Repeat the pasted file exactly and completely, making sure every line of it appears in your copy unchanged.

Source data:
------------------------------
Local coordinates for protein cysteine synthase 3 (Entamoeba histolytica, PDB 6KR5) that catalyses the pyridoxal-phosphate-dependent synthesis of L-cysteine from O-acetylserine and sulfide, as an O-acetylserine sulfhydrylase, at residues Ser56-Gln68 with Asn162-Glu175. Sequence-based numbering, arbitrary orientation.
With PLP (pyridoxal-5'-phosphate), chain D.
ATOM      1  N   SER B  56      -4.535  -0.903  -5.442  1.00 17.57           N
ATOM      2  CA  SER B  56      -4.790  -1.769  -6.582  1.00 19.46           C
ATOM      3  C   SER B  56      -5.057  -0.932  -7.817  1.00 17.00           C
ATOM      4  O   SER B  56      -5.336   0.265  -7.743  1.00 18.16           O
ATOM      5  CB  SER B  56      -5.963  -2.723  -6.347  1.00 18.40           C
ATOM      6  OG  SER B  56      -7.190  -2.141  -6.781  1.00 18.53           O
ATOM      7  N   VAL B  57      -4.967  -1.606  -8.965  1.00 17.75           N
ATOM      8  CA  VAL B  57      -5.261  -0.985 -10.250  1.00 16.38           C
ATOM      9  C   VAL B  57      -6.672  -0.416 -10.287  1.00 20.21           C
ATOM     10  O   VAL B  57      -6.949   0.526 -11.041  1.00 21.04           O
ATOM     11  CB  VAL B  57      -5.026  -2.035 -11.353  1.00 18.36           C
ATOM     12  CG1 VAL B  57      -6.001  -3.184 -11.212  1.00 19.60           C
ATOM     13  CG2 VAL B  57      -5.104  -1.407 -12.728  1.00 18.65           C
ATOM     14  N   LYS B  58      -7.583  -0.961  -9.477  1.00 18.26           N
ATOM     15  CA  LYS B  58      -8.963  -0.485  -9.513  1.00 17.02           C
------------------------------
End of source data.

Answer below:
Local coordinates for protein cysteine synthase 3 (Entamoeba histolytica, PDB 6KR5) that catalyses the pyridoxal-phosphate-dependent synthesis of L-cysteine from O-acetylserine and sulfide, as an O-acetylserine sulfhydrylase, at residues Ser56-Gln68 with Asn162-Glu175. Sequence-based numbering, arbitrary orientation.
With PLP (pyridoxal-5'-phosphate), chain D.
ATOM      1  N   SER B  56      -4.535  -0.903  -5.442  1.00 17.57           N
ATOM      2  CA  SER B  56      -4.790  -1.769  -6.582  1.00 19.46           C
ATOM      3  C   SER B  56      -5.057  -0.932  -7.817  1.00 17.00           C
ATOM      4  O   SER B  56      -5.336   0.265  -7.743  1.00 18.16           O
ATOM      5  CB  SER B  56      -5.963  -2.723  -6.347  1.00 18.40           C
ATOM      6  OG  SER B  56      -7.190  -2.141  -6.781  1.00 18.53           O
ATOM      7  N   VAL B  57      -4.967  -1.606  -8.965  1.00 17.75           N
ATOM      8  CA  VAL B  57      -5.261  -0.985 -10.250  1.00 16.38           C
ATOM      9  C   VAL B  57      -6.672  -0.416 -10.287  1.00 20.21           C
ATOM     10  O   VAL B  57      -6.949   0.526 -11.041  1.00 21.04           O
ATOM     11  CB  VAL B  57      -5.026  -2.035 -11.353  1.00 18.36           C
ATOM     12  CG1 VAL B  57      -6.001  -3.184 -11.212  1.00 19.60           C
ATOM     13  CG2 VAL B  57      -5.104  -1.407 -12.728  1.00 18.65           C
ATOM     14  N   LYS B  58      -7.583  -0.961  -9.477  1.00 18.26           N
ATOM     15  CA  LYS B  58      -8.963  -0.485  -9.513  1.00 17.02           C